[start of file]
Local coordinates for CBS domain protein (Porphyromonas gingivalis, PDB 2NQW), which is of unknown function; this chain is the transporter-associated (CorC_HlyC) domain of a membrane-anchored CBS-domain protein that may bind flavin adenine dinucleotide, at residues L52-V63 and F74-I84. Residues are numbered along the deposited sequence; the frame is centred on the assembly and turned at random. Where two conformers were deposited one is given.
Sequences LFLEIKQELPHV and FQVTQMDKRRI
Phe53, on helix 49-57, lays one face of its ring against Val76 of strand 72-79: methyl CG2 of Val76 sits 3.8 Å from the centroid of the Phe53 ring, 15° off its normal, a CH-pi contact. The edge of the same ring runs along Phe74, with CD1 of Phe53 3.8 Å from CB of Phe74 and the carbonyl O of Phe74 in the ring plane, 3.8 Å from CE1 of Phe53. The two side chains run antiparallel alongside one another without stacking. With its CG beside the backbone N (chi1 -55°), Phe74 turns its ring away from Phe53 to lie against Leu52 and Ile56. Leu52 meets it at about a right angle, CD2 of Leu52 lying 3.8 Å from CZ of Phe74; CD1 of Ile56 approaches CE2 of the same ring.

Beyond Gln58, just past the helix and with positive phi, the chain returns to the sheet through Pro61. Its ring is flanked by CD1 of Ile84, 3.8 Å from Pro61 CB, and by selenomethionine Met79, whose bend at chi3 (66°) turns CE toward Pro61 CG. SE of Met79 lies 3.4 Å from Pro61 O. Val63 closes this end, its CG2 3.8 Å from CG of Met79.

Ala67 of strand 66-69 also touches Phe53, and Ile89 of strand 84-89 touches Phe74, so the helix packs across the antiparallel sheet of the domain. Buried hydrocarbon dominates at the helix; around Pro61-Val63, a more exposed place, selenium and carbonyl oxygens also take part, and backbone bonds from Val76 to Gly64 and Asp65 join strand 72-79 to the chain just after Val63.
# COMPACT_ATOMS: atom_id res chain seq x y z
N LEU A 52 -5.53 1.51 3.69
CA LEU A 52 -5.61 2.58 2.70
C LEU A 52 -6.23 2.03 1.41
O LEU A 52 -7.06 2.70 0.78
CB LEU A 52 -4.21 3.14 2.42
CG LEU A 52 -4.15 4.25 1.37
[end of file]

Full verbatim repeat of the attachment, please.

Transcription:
Local coordinates for CBS domain protein (Porphyromonas gingivalis, PDB 2NQW), which is of unknown function; this chain is the transporter-associated (CorC_HlyC) domain of a membrane-anchored CBS-domain protein that may bind flavin adenine dinucleotide, at residues L52-V63 and F74-I84. Residues are numbered along the deposited sequence; the frame is centred on the assembly and turned at random. Where two conformers were deposited one is given.
Sequences LFLEIKQELPHV and FQVTQMDKRRI
Phe53, on helix 49-57, lays one face of its ring against Val76 of strand 72-79: methyl CG2 of Val76 sits 3.8 Å from the centroid of the Phe53 ring, 15° off its normal, a CH-pi contact. The edge of the same ring runs along Phe74, with CD1 of Phe53 3.8 Å from CB of Phe74 and the carbonyl O of Phe74 in the ring plane, 3.8 Å from CE1 of Phe53. The two side chains run antiparallel alongside one another without stacking. With its CG beside the backbone N (chi1 -55°), Phe74 turns its ring away from Phe53 to lie against Leu52 and Ile56. Leu52 meets it at about a right angle, CD2 of Leu52 lying 3.8 Å from CZ of Phe74; CD1 of Ile56 approaches CE2 of the same ring.

Beyond Gln58, just past the helix and with positive phi, the chain returns to the sheet through Pro61. Its ring is flanked by CD1 of Ile84, 3.8 Å from Pro61 CB, and by selenomethionine Met79, whose bend at chi3 (66°) turns CE toward Pro61 CG. SE of Met79 lies 3.4 Å from Pro61 O. Val63 closes this end, its CG2 3.8 Å from CG of Met79.

Ala67 of strand 66-69 also touches Phe53, and Ile89 of strand 84-89 touches Phe74, so the helix packs across the antiparallel sheet of the domain. Buried hydrocarbon dominates at the helix; around Pro61-Val63, a more exposed place, selenium and carbonyl oxygens also take part, and backbone bonds from Val76 to Gly64 and Asp65 join strand 72-79 to the chain just after Val63.
# COMPACT_ATOMS: atom_id res chain seq x y z
N LEU A 52 -5.53 1.51 3.69
CA LEU A 52 -5.61 2.58 2.70
C LEU A 52 -6.23 2.03 1.41
O LEU A 52 -7.06 2.70 0.78
CB LEU A 52 -4.21 3.14 2.42
CG LEU A 52 -4.15 4.25 1.37